I have no idea what kind of blindered hubris led those on the left to believe the Roberts Court was going to be so welcoming to their arguments, and to be as dismissive of the challengers’ arguments, as was the case. Yes, cases such as Raich and Wickard established Congress could regulate interstate commerce and Morrison and Lopez established there were limits to said power. But, no, none of them directly, much less conclusively, established this kind of breathtaking power grant as kosher against every individual in the country.
Despite the grumbling of so many commentators that the law was clear cut, and definitively Continue reading
As you likely know by now, we stand on the cusp of historic oral arguments this week in the Supreme Court on the Patient Protection and Affordable Care Act (ACA), otherwise popularly known as “Obamacare”. The arguments will occur over three days, for a total of six hours, Monday through Wednesday. Yes, they really are that historic, as Lyle Denniston explains in SCOTUSBlog. The schedule is as follows: Monday: 90 minutes on whether the Anti Injunction Act (AIJA) prevents consideration of a challenge to the individual mandate until it takes effect in 2014; Tuesday: Two hours on the Constitutionality of the individual mandate; and Wednesday: 90 minutes on severability of the main law from the mandate and 60 minutes on state sovereignty concerns of Medicaid reform.
There are two areas of particular interest for me and which really are the meat on the bone of the overall consideration. The first is Monday’s technical argument on the AIJA, which I actually think may be much more in play than most commentators believe, because the Supremes may want to punt the politically sticky part of the case down the road until after the 2012 elections, and the AIJA argument is a ready made vehicle to do just that. Judge Brett Kavanaugh’s dissent in Seven Sky v. Holder explains how that would go should the Supreme beings decide to punt. This is by no means likely, but do not be shocked if it occurs; can kicking down the road is certainly not unknown at SCOTUS on politically sensitive cases.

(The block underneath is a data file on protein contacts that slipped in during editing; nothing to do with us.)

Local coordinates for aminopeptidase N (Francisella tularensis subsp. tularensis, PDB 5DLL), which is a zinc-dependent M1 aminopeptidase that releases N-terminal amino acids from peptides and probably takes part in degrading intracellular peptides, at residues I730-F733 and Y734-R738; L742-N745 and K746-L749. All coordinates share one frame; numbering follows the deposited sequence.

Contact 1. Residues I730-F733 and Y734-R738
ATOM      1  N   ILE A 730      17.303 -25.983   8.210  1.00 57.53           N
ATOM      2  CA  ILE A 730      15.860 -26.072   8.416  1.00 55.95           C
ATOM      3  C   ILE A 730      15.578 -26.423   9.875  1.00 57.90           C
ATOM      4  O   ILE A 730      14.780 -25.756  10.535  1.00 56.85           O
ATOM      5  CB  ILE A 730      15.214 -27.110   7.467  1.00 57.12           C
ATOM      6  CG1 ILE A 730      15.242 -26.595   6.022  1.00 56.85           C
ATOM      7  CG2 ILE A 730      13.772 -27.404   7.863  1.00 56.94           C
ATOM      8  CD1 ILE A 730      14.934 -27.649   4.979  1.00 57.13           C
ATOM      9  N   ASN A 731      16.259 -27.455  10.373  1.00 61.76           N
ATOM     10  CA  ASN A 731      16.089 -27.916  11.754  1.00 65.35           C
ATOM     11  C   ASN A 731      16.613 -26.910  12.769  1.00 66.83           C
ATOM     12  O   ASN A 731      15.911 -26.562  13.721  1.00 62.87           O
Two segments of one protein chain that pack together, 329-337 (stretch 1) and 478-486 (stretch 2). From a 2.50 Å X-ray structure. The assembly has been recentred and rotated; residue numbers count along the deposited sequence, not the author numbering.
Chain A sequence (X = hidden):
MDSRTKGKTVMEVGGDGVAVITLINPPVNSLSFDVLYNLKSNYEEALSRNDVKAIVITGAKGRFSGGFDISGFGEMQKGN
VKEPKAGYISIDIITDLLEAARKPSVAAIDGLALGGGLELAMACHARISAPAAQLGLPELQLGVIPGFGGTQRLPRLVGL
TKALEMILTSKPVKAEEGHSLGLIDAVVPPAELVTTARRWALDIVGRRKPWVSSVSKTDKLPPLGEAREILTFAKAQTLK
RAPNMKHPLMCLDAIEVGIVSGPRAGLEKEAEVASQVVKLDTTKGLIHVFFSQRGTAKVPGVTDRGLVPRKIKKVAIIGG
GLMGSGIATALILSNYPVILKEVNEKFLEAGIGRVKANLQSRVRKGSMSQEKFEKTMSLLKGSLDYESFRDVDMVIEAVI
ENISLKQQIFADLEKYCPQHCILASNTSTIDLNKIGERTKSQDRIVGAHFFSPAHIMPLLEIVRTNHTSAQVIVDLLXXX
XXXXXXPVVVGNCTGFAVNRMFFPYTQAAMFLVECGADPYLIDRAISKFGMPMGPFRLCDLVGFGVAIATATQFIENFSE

By far, however, the biggest, and most contentious, kahuna of the healthcare debate is the individual mandate, and that is where I want to focus. The two sides, pro (predominantly liberal left) and con (predominantly conservative right), have been selling their respective wares since before the law was passed and signed by the President. As we truly head into the arguments, however, the pro left have crystallized around a matched pair of articles by Dahlia Lithwick and Linda Greenhouse, and the con right around response pieces by James Taranto and Ed Whelan.
Now this hardly seems like a fair fight, as Taranto has no degree, nor legal training, whatsoever; that said he and Whelan actually lay out the contra to Dahlia and Linda pretty well. Each side effectively accuses the other of being vapid and hollow in argument construct. I will leave aside any vapidity discussion because I think both sides genuinely believe in their positions; as to the hollowness, though, I think both sides are pretty much guilty. Which is understandable, there is simply not a lot of law directly on point with such a sweeping political question as presented by the mandate. “Unprecedented” may be overused in this discussion, but it is not necessarily wrong (no, sorry, Raich v. Gonzales is not that close; it just isn’t).
In short, I think both sides are guilty of puffery as to the quality of legal support for their respective arguments, and I believe both are guilty of trying to pass off effective political posturing as solid legal argument. Certainty is just not there for either side. This is a real controversy, and the Supreme Court has proved it by allotting the, well, almost “unprecedented” amount of time it Continue reading